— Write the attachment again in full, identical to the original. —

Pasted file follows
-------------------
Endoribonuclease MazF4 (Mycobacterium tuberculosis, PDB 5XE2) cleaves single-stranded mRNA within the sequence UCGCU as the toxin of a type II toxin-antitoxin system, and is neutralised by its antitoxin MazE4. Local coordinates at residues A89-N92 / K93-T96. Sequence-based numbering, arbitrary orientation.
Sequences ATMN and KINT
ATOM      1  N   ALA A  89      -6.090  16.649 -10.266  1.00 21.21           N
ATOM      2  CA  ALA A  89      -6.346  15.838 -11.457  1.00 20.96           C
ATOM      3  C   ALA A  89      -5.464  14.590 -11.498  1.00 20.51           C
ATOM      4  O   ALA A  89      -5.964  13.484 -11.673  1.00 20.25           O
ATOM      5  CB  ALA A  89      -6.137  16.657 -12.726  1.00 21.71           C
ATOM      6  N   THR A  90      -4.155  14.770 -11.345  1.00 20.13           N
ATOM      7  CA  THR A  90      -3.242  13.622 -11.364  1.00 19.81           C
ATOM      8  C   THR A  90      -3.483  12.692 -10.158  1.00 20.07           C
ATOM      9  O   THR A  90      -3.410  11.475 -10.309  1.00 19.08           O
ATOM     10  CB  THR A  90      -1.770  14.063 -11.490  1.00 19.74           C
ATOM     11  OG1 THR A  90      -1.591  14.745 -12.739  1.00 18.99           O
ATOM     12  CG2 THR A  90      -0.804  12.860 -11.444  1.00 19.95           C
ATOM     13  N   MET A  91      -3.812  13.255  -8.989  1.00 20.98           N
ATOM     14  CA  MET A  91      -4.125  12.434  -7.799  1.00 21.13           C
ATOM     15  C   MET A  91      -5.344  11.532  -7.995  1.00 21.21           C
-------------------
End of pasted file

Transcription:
Endoribonuclease MazF4 (Mycobacterium tuberculosis, PDB 5XE2) cleaves single-stranded mRNA within the sequence UCGCU as the toxin of a type II toxin-antitoxin system, and is neutralised by its antitoxin MazE4. Local coordinates at residues A89-N92 / K93-T96. Sequence-based numbering, arbitrary orientation.
Sequences ATMN and KINT
ATOM      1  N   ALA A  89      -6.090  16.649 -10.266  1.00 21.21           N
ATOM      2  CA  ALA A  89      -6.346  15.838 -11.457  1.00 20.96           C
ATOM      3  C   ALA A  89      -5.464  14.590 -11.498  1.00 20.51           C
ATOM      4  O   ALA A  89      -5.964  13.484 -11.673  1.00 20.25           O
ATOM      5  CB  ALA A  89      -6.137  16.657 -12.726  1.00 21.71           C
ATOM      6  N   THR A  90      -4.155  14.770 -11.345  1.00 20.13           N
ATOM      7  CA  THR A  90      -3.242  13.622 -11.364  1.00 19.81           C
ATOM      8  C   THR A  90      -3.483  12.692 -10.158  1.00 20.07           C
ATOM      9  O   THR A  90      -3.410  11.475 -10.309  1.00 19.08           O
ATOM     10  CB  THR A  90      -1.770  14.063 -11.490  1.00 19.74           C
ATOM     11  OG1 THR A  90      -1.591  14.745 -12.739  1.00 18.99           O
ATOM     12  CG2 THR A  90      -0.804  12.860 -11.444  1.00 19.95           C
ATOM     13  N   MET A  91      -3.812  13.255  -8.989  1.00 20.98           N
ATOM     14  CA  MET A  91      -4.125  12.434  -7.799  1.00 21.13           C
ATOM     15  C   MET A  91      -5.344  11.532  -7.995  1.00 21.21           C